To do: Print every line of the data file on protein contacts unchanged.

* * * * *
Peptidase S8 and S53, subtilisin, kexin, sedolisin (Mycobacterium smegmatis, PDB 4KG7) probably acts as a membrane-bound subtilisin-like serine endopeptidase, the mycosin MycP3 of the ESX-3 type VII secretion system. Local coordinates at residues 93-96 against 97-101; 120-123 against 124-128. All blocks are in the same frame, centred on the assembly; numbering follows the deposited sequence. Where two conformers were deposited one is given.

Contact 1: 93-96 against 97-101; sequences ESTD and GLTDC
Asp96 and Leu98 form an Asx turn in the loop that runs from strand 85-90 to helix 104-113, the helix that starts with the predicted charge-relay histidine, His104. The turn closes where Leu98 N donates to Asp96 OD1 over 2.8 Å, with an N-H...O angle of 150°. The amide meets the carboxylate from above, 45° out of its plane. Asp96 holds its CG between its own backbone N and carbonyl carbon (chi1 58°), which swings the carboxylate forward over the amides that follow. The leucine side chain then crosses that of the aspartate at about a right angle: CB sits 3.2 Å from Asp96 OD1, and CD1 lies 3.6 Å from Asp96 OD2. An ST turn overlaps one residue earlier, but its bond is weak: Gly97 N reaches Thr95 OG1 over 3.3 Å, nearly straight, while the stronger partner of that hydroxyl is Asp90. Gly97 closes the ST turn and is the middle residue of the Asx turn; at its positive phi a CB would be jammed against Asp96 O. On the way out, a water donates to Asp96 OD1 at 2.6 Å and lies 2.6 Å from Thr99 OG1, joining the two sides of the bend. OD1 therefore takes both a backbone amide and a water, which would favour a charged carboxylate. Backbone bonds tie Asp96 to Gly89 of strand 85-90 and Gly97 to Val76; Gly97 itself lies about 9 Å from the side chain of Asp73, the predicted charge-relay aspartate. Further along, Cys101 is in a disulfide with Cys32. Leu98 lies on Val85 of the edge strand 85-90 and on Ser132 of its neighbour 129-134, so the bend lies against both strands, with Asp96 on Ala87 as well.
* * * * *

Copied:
Peptidase S8 and S53, subtilisin, kexin, sedolisin (Mycobacterium smegmatis, PDB 4KG7) probably acts as a membrane-bound subtilisin-like serine endopeptidase, the mycosin MycP3 of the ESX-3 type VII secretion system. Local coordinates at residues 93-96 against 97-101; 120-123 against 124-128. All blocks are in the same frame, centred on the assembly; numbering follows the deposited sequence. Where two conformers were deposited one is given.

Contact 1: 93-96 against 97-101; sequences ESTD and GLTDC
Asp96 and Leu98 form an Asx turn in the loop that runs from strand 85-90 to helix 104-113, the helix that starts with the predicted charge-relay histidine, His104. The turn closes where Leu98 N donates to Asp96 OD1 over 2.8 Å, with an N-H...O angle of 150°. The amide meets the carboxylate from above, 45° out of its plane. Asp96 holds its CG between its own backbone N and carbonyl carbon (chi1 58°), which swings the carboxylate forward over the amides that follow. The leucine side chain then crosses that of the aspartate at about a right angle: CB sits 3.2 Å from Asp96 OD1, and CD1 lies 3.6 Å from Asp96 OD2. An ST turn overlaps one residue earlier, but its bond is weak: Gly97 N reaches Thr95 OG1 over 3.3 Å, nearly straight, while the stronger partner of that hydroxyl is Asp90. Gly97 closes the ST turn and is the middle residue of the Asx turn; at its positive phi a CB would be jammed against Asp96 O. On the way out, a water donates to Asp96 OD1 at 2.6 Å and lies 2.6 Å from Thr99 OG1, joining the two sides of the bend. OD1 therefore takes both a backbone amide and a water, which would favour a charged carboxylate. Backbone bonds tie Asp96 to Gly89 of strand 85-90 and Gly97 to Val76; Gly97 itself lies about 9 Å from the side chain of Asp73, the predicted charge-relay aspartate. Further along, Cys101 is in a disulfide with Cys32. Leu98 lies on Val85 of the edge strand 85-90 and on Ser132 of its neighbour 129-134, so the bend lies against both strands, with Asp96 on Ala87 as well.